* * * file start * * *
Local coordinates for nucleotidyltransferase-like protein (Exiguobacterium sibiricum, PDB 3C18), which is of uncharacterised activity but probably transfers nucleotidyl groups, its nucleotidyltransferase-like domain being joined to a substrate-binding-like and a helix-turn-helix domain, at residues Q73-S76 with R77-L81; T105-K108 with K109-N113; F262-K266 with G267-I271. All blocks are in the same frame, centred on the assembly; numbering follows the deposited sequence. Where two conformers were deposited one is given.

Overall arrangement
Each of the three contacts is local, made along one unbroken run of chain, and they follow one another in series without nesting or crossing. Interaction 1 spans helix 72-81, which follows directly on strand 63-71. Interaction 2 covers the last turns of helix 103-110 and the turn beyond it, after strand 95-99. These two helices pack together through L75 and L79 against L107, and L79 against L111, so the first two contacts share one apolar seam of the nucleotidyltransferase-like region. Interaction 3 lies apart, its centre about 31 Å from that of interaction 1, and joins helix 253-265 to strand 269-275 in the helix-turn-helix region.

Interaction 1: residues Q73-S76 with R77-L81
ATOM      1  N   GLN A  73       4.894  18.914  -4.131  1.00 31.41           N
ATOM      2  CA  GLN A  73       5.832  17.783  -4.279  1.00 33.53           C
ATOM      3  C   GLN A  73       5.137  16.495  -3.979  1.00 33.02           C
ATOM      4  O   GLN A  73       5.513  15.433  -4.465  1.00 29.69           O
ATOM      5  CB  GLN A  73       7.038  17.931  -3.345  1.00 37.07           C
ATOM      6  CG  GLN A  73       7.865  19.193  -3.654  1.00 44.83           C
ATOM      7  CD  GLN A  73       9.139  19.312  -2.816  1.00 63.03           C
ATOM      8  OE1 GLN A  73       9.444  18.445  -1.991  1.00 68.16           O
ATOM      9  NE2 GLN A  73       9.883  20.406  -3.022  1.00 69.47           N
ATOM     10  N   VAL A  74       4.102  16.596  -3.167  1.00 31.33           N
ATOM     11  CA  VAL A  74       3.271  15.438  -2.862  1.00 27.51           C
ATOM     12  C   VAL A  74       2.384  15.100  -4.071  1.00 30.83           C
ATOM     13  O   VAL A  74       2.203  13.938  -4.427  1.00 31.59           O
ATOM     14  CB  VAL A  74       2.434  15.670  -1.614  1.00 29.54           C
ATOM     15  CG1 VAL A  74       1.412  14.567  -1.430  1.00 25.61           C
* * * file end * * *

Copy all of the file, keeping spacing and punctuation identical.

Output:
Local coordinates for nucleotidyltransferase-like protein (Exiguobacterium sibiricum, PDB 3C18), which is of uncharacterised activity but probably transfers nucleotidyl groups, its nucleotidyltransferase-like domain being joined to a substrate-binding-like and a helix-turn-helix domain, at residues Q73-S76 with R77-L81; T105-K108 with K109-N113; F262-K266 with G267-I271. All blocks are in the same frame, centred on the assembly; numbering follows the deposited sequence. Where two conformers were deposited one is given.

Overall arrangement
Each of the three contacts is local, made along one unbroken run of chain, and they follow one another in series without nesting or crossing. Interaction 1 spans helix 72-81, which follows directly on strand 63-71. Interaction 2 covers the last turns of helix 103-110 and the turn beyond it, after strand 95-99. These two helices pack together through L75 and L79 against L107, and L79 against L111, so the first two contacts share one apolar seam of the nucleotidyltransferase-like region. Interaction 3 lies apart, its centre about 31 Å from that of interaction 1, and joins helix 253-265 to strand 269-275 in the helix-turn-helix region.

Interaction 1: residues Q73-S76 with R77-L81
ATOM      1  N   GLN A  73       4.894  18.914  -4.131  1.00 31.41           N
ATOM      2  CA  GLN A  73       5.832  17.783  -4.279  1.00 33.53           C
ATOM      3  C   GLN A  73       5.137  16.495  -3.979  1.00 33.02           C
ATOM      4  O   GLN A  73       5.513  15.433  -4.465  1.00 29.69           O
ATOM      5  CB  GLN A  73       7.038  17.931  -3.345  1.00 37.07           C
ATOM      6  CG  GLN A  73       7.865  19.193  -3.654  1.00 44.83           C
ATOM      7  CD  GLN A  73       9.139  19.312  -2.816  1.00 63.03           C
ATOM      8  OE1 GLN A  73       9.444  18.445  -1.991  1.00 68.16           O
ATOM      9  NE2 GLN A  73       9.883  20.406  -3.022  1.00 69.47           N
ATOM     10  N   VAL A  74       4.102  16.596  -3.167  1.00 31.33           N
ATOM     11  CA  VAL A  74       3.271  15.438  -2.862  1.00 27.51           C
ATOM     12  C   VAL A  74       2.384  15.100  -4.071  1.00 30.83           C
ATOM     13  O   VAL A  74       2.203  13.938  -4.427  1.00 31.59           O
ATOM     14  CB  VAL A  74       2.434  15.670  -1.614  1.00 29.54           C
ATOM     15  CG1 VAL A  74       1.412  14.567  -1.430  1.00 25.61           C